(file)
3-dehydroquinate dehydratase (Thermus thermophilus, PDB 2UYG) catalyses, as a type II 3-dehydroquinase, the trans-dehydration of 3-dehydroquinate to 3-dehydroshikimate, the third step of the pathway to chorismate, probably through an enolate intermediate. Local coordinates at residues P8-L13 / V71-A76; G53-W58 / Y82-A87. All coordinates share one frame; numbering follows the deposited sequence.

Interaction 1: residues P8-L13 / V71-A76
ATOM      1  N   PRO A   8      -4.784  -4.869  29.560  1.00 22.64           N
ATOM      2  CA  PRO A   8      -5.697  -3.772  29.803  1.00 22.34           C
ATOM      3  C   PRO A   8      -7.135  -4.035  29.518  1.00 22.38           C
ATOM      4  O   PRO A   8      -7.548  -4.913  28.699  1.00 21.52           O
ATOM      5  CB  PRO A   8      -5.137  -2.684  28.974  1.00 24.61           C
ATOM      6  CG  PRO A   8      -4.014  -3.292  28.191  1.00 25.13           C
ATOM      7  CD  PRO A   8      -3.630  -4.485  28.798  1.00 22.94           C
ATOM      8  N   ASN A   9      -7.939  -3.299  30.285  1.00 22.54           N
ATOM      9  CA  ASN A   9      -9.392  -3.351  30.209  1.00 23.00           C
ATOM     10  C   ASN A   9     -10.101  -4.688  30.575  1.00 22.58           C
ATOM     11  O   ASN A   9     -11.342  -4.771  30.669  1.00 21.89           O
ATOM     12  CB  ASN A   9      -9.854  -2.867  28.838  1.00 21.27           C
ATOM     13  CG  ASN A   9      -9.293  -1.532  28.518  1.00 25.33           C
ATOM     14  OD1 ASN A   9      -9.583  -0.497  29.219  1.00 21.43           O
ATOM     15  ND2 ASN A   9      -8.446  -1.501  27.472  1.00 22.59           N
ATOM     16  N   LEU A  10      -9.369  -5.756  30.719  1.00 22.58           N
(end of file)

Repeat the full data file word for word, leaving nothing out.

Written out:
3-dehydroquinate dehydratase (Thermus thermophilus, PDB 2UYG) catalyses, as a type II 3-dehydroquinase, the trans-dehydration of 3-dehydroquinate to 3-dehydroshikimate, the third step of the pathway to chorismate, probably through an enolate intermediate. Local coordinates at residues P8-L13 / V71-A76; G53-W58 / Y82-A87. All coordinates share one frame; numbering follows the deposited sequence.

Interaction 1: residues P8-L13 / V71-A76
ATOM      1  N   PRO A   8      -4.784  -4.869  29.560  1.00 22.64           N
ATOM      2  CA  PRO A   8      -5.697  -3.772  29.803  1.00 22.34           C
ATOM      3  C   PRO A   8      -7.135  -4.035  29.518  1.00 22.38           C
ATOM      4  O   PRO A   8      -7.548  -4.913  28.699  1.00 21.52           O
ATOM      5  CB  PRO A   8      -5.137  -2.684  28.974  1.00 24.61           C
ATOM      6  CG  PRO A   8      -4.014  -3.292  28.191  1.00 25.13           C
ATOM      7  CD  PRO A   8      -3.630  -4.485  28.798  1.00 22.94           C
ATOM      8  N   ASN A   9      -7.939  -3.299  30.285  1.00 22.54           N
ATOM      9  CA  ASN A   9      -9.392  -3.351  30.209  1.00 23.00           C
ATOM     10  C   ASN A   9     -10.101  -4.688  30.575  1.00 22.58           C
ATOM     11  O   ASN A   9     -11.342  -4.771  30.669  1.00 21.89           O
ATOM     12  CB  ASN A   9      -9.854  -2.867  28.838  1.00 21.27           C
ATOM     13  CG  ASN A   9      -9.293  -1.532  28.518  1.00 25.33           C
ATOM     14  OD1 ASN A   9      -9.583  -0.497  29.219  1.00 21.43           O
ATOM     15  ND2 ASN A   9      -8.446  -1.501  27.472  1.00 22.59           N
ATOM     16  N   LEU A  10      -9.369  -5.756  30.719  1.00 22.58           N